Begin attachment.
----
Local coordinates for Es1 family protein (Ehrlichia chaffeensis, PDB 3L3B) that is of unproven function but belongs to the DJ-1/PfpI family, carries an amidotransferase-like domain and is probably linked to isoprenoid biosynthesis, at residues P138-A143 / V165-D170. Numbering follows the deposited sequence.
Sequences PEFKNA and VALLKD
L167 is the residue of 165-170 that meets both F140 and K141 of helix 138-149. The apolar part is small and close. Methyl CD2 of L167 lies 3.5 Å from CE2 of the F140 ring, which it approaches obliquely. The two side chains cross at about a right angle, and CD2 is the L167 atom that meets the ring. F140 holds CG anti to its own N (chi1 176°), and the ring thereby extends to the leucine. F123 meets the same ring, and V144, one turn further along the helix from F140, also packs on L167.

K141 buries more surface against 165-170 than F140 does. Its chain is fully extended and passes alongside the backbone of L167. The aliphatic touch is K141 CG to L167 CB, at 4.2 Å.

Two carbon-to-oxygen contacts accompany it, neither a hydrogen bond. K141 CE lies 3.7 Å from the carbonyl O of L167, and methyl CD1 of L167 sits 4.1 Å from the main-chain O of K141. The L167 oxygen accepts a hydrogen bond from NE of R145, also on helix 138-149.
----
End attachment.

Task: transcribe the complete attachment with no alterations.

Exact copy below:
Local coordinates for Es1 family protein (Ehrlichia chaffeensis, PDB 3L3B) that is of unproven function but belongs to the DJ-1/PfpI family, carries an amidotransferase-like domain and is probably linked to isoprenoid biosynthesis, at residues P138-A143 / V165-D170. Numbering follows the deposited sequence.
Sequences PEFKNA and VALLKD
L167 is the residue of 165-170 that meets both F140 and K141 of helix 138-149. The apolar part is small and close. Methyl CD2 of L167 lies 3.5 Å from CE2 of the F140 ring, which it approaches obliquely. The two side chains cross at about a right angle, and CD2 is the L167 atom that meets the ring. F140 holds CG anti to its own N (chi1 176°), and the ring thereby extends to the leucine. F123 meets the same ring, and V144, one turn further along the helix from F140, also packs on L167.

K141 buries more surface against 165-170 than F140 does. Its chain is fully extended and passes alongside the backbone of L167. The aliphatic touch is K141 CG to L167 CB, at 4.2 Å.

Two carbon-to-oxygen contacts accompany it, neither a hydrogen bond. K141 CE lies 3.7 Å from the carbonyl O of L167, and methyl CD1 of L167 sits 4.1 Å from the main-chain O of K141. The L167 oxygen accepts a hydrogen bond from NE of R145, also on helix 138-149.